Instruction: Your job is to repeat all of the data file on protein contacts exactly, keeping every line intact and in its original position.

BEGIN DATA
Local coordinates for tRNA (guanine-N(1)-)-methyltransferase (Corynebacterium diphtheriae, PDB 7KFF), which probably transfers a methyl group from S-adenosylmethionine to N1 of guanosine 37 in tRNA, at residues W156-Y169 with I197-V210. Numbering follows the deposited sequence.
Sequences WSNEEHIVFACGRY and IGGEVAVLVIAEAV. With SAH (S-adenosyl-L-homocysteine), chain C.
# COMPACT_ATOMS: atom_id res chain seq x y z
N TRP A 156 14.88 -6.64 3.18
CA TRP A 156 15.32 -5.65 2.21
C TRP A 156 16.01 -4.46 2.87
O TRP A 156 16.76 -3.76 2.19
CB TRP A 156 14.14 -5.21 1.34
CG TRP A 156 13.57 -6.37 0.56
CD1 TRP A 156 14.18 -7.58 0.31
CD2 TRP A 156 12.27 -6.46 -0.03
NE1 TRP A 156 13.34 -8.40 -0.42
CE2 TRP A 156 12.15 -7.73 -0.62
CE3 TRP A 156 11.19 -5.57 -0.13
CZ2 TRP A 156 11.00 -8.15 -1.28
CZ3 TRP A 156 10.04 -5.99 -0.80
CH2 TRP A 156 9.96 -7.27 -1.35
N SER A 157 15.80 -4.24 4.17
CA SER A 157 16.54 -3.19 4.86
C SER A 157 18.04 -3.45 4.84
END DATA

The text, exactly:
Local coordinates for tRNA (guanine-N(1)-)-methyltransferase (Corynebacterium diphtheriae, PDB 7KFF), which probably transfers a methyl group from S-adenosylmethionine to N1 of guanosine 37 in tRNA, at residues W156-Y169 with I197-V210. Numbering follows the deposited sequence.
Sequences WSNEEHIVFACGRY and IGGEVAVLVIAEAV. With SAH (S-adenosyl-L-homocysteine), chain C.
# COMPACT_ATOMS: atom_id res chain seq x y z
N TRP A 156 14.88 -6.64 3.18
CA TRP A 156 15.32 -5.65 2.21
C TRP A 156 16.01 -4.46 2.87
O TRP A 156 16.76 -3.76 2.19
CB TRP A 156 14.14 -5.21 1.34
CG TRP A 156 13.57 -6.37 0.56
CD1 TRP A 156 14.18 -7.58 0.31
CD2 TRP A 156 12.27 -6.46 -0.03
NE1 TRP A 156 13.34 -8.40 -0.42
CE2 TRP A 156 12.15 -7.73 -0.62
CE3 TRP A 156 11.19 -5.57 -0.13
CZ2 TRP A 156 11.00 -8.15 -1.28
CZ3 TRP A 156 10.04 -5.99 -0.80
CH2 TRP A 156 9.96 -7.27 -1.35
N SER A 157 15.80 -4.24 4.17
CA SER A 157 16.54 -3.19 4.86
C SER A 157 18.04 -3.45 4.84